Safeguarding a reputation for high-quality products is inconceivable without the appropriate measurement systems, even at in-process stages. Measurement at the machine tool workstation, for many companies, primarily means manual measurement with such instruments as calipers, micrometers or indicators. A qualified worker knows how to use these, and the measurement results are usually satisfactory.
However, the results depend on the worker, so they may allow undesirable leeway in interpretation, which cannot be documented. The results also are seldom integrated into a computer-aided quality (CAQ) system. Rather, they are written down and these valuable pieces of data disappear into a file cabinet. This entire process can be done more precisely, faster and, above all, in a way that supports evaluation.
Furniture hardware manufacturer Hettich (Kirchlengern, Germany) provides an example of how this can be achieved. There, the manual measurement tools that used to be standard for worker in-process inspection have been replaced with 3-D coordinate measuring machines (CMMs) with multisensor technology.
Improving InspectionSeveral Inspector FQ 3-D computer numerical control (CNC) CMMs from Werth Messtechnik (Giessen, Germany) have replaced manual workstations for in-process inspection. In parallel, a measurement technology discipline has been implemented in the company’s quality assurance department to provide a program structure for 3-D CMMs.
The software program for the in-process measuring machines and the master programs are specified by this area. The quality assurance department trains the in-process machine operators and converts the master final inspection programs into variations for the in-process stages. Currently there are about 1,600 programs on each measuring machine. To handle large quantity throughput, these programs are duplicated on several measuring machines on the in-process shop floor area. This effectively safeguards the high quality standards set by Hettich.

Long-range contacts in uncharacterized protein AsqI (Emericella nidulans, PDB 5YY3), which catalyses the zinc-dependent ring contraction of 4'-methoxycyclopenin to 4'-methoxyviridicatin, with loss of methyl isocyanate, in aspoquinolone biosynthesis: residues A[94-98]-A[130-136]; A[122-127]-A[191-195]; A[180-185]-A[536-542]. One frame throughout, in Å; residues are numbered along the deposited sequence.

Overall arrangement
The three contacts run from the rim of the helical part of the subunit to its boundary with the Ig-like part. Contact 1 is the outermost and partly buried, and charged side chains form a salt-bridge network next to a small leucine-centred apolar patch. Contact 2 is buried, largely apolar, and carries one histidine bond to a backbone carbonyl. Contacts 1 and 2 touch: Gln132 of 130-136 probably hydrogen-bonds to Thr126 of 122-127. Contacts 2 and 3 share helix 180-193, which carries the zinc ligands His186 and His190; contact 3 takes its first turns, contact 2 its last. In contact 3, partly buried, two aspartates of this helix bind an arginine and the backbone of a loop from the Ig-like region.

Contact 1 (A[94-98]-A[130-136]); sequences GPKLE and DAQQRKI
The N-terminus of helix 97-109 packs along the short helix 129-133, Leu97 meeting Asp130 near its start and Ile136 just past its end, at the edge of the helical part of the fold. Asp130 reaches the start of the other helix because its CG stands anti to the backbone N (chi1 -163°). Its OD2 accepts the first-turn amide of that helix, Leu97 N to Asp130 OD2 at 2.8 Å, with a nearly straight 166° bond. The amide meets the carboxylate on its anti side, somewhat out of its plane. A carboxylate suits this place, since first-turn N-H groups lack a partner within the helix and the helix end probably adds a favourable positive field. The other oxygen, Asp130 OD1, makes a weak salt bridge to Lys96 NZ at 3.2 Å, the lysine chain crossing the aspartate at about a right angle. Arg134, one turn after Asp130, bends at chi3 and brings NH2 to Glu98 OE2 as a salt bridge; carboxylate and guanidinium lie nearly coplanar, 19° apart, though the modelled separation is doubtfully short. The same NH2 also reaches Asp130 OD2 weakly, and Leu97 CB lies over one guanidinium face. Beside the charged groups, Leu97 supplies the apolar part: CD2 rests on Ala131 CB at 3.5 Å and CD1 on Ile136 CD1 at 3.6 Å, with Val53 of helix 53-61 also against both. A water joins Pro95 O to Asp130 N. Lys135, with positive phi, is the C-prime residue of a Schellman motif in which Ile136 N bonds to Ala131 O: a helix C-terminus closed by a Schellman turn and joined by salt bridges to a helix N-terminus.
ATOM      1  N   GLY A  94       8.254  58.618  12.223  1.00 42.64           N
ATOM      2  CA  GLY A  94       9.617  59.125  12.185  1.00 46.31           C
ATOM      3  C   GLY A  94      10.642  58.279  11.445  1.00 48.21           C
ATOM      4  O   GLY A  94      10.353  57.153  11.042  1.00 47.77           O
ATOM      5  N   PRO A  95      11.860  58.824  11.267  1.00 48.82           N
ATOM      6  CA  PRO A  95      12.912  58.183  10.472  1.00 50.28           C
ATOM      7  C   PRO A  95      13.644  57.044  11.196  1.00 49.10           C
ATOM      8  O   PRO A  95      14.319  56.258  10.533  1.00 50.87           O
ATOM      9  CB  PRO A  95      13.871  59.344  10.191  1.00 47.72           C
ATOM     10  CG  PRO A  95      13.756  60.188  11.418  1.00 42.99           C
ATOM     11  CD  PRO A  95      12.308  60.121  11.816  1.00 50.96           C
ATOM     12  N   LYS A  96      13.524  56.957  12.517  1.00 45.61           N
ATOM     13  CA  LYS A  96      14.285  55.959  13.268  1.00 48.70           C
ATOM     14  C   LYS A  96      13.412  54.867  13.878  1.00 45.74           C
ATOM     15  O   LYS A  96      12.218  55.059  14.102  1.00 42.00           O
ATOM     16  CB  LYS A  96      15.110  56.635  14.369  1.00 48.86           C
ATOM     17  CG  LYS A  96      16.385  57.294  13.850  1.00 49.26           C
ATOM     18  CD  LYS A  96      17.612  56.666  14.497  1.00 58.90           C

The Kirchlengern facility uses several profiling systems on which components are machined for drawer slides for kitchen, bath and office furniture. Precision is required in this process so that a drawer opens and closes smoothly. Therefore, product specifications must be kept in mind and monitored during the production process.
Faster measurement was foremost in the thoughts of the Hettich management, which led to purchasing Werth Inspector FQ CMMs. The CMMs use a combination of image processing sensors and tactile probes along with a quick linear way machine designed to provide fast and flexible multisensor CMM technology.
The Werth Inspector FQ CMMs have wear-free linear direct drives that move with high positioning speeds. Additionally, any feature that can be measured optically also can be measured faster and with more consistent accuracy than with touch probes. For Hettich, the ability to measure faster means the ability to greatly increase throughput.
Proof is in the ComparisonThis ability is illustrated by a comparison of inspection methods on a real part at Hettich, known as the positioning hook. This is a stamped sheet-metal part with several cutouts and holes. The hook heights were previously inspected with a check gage. Other relevant features, such as the hook position, were measured with an indicator or caliper. Manual measuring machines also were previously available for capturing the relevant dimensions.
With conventional tactile coordinate measurement technology, each part took 17 minutes. Experiments and test measurements with conventional multisensor technology resulted in 10 minutes for one measurement cycle. The Werth Inspector FQ, however, cut this time in half with a cycle time around 5 minutes.